clean water

Brian Bull / KLCC

Oregon lawmakers will return to the Capitol Monday for the first time since June. It's the first round of “Legislative Days” since the whirlwind closing days of the 2019 legislative session.

Oregon State Police

Agencies working to clean up the site of a semi-tanker crash that spilled gasoline into the North Santiam River focused their efforts Sunday on removing contaminated soil along the riverbanks, sampling water intakes downstream, and monitoring air quality.

PeggyDavis66 / Flickr.com

Governor Brown has designated this SepticSmart Week.  This month also marks the first anniversary of a program that’s helped 30 Oregon families repair or replace failing septic systems.  KLCC’s Brian Bull reports.  

Bethel School District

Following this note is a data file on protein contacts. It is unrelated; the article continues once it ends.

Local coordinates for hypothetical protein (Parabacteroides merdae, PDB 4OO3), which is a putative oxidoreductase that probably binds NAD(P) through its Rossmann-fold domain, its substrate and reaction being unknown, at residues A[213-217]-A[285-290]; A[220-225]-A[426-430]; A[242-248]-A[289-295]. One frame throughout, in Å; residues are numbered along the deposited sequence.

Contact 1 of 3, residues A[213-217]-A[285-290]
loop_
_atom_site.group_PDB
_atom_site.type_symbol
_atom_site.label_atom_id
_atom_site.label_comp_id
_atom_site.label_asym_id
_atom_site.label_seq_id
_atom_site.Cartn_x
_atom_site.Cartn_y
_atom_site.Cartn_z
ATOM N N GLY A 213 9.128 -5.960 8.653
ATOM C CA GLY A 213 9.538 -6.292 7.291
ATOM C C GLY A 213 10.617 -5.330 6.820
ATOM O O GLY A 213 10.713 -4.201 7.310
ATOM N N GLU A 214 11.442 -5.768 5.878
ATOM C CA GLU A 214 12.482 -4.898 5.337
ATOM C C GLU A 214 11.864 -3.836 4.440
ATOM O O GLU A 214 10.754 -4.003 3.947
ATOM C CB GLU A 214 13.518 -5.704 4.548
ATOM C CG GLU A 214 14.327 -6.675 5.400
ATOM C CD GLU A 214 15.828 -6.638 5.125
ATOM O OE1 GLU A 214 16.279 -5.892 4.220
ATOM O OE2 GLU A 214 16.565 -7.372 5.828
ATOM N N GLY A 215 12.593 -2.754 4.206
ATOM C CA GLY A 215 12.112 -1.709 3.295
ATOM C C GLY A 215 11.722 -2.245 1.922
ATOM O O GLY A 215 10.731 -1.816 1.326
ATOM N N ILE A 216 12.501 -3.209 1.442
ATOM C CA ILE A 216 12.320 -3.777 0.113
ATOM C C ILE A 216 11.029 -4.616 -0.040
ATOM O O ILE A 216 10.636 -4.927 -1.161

An official with Bethel School District in Eugene says recent lead testing has proven the majority of its water sources are safe, and schools will open come September.  KLCC’s Brian Bull reports.

Brian Bull

A review of over 20,000 groundwater sites by the U.S. Geological Survey (USGS) shows half of the nation’s states have high --to very high-- potential to become corrosive.  As KLCC's Brian Bull reports, this includes Oregon and Washington.

Scott McGuffin

Arsenic in drinking water supplies is a worldwide problem. A discovery by scientists at the University of Oregon could lead to a new way to remove the toxic chemical, making groundwater supplies safer for communities.

Call it a cleanse. Or detoxification. That’s basically the process happening in groundwater, identified by University of Oregon geology professor Qusheng Jin.

He tested well-water in Creswell, Oregon, and found microbes are naturally transforming toxic water-born arsenic into a gas that can rise and get trapped in the soil, where it’s less of a problem.